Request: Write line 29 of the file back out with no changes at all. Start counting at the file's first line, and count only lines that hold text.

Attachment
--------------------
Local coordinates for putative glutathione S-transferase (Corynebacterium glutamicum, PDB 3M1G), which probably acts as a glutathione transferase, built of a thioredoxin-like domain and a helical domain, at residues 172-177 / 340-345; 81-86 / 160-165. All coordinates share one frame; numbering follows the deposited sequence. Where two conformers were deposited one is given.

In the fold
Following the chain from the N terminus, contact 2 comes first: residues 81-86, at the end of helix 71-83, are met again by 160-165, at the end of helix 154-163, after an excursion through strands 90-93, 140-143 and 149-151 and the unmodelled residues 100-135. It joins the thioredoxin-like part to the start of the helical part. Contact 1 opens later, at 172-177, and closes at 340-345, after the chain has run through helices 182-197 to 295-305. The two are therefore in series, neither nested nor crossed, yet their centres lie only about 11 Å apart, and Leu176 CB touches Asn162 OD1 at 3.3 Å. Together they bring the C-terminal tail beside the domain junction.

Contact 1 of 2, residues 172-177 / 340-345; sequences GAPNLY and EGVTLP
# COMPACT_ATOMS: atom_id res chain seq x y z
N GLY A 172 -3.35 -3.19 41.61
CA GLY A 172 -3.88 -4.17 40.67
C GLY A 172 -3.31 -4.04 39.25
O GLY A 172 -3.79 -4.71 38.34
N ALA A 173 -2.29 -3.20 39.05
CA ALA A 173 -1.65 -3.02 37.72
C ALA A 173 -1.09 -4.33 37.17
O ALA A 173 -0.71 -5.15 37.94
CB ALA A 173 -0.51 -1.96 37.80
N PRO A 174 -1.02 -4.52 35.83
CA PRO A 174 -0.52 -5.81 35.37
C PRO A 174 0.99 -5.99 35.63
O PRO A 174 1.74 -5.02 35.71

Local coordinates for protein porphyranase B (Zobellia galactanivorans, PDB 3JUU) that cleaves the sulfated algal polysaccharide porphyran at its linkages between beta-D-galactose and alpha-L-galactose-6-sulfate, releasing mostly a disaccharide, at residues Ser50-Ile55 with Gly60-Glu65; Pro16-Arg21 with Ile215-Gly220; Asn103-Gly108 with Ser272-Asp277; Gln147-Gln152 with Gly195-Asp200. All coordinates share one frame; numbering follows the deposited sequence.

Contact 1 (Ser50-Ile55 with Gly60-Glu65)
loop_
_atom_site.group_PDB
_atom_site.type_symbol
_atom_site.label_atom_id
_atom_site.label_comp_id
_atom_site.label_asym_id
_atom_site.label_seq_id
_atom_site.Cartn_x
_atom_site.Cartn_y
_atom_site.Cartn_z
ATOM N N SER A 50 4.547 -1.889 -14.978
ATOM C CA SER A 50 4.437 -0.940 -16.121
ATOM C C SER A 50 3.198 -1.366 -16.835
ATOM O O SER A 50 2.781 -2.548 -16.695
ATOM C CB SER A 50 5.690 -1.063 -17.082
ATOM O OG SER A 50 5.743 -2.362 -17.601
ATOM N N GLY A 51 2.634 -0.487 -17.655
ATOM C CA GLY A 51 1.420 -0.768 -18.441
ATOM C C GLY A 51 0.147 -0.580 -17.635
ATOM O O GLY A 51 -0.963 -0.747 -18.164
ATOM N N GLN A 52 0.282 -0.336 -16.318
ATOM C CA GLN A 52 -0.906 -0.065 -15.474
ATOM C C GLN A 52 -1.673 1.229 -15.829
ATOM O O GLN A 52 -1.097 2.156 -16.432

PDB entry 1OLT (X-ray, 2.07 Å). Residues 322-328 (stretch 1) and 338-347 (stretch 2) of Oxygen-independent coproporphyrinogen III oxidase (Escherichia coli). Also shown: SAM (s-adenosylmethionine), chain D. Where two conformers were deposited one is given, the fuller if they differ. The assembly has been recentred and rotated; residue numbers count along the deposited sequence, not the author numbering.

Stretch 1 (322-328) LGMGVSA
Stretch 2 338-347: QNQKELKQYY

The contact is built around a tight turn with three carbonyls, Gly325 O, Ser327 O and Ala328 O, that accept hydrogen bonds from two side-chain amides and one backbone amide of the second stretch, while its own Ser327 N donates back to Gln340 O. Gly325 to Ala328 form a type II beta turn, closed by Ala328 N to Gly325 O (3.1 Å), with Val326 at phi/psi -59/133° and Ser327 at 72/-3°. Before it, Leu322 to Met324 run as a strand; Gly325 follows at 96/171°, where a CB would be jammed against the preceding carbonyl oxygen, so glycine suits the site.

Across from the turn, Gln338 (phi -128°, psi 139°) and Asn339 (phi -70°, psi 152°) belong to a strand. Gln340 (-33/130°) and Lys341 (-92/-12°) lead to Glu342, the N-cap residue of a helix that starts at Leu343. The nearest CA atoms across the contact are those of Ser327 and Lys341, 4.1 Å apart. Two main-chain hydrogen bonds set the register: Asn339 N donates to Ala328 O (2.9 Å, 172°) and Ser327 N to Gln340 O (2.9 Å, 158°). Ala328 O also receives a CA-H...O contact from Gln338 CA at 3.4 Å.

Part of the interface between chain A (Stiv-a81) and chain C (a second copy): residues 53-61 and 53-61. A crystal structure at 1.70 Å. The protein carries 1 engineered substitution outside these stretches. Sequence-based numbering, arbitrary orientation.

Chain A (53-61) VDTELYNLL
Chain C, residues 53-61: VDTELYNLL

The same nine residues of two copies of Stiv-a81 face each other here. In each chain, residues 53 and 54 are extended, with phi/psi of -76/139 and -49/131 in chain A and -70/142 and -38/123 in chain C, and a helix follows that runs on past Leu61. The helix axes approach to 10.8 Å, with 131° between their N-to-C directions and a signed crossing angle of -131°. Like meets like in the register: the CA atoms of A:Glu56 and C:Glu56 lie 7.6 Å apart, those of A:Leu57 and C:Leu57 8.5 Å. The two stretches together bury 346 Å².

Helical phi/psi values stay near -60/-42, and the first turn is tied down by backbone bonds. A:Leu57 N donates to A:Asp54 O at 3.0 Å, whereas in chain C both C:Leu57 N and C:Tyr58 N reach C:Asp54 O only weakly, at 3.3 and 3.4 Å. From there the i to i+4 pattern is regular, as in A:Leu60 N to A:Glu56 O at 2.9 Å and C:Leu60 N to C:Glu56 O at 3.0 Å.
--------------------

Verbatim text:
_atom_site.Cartn_y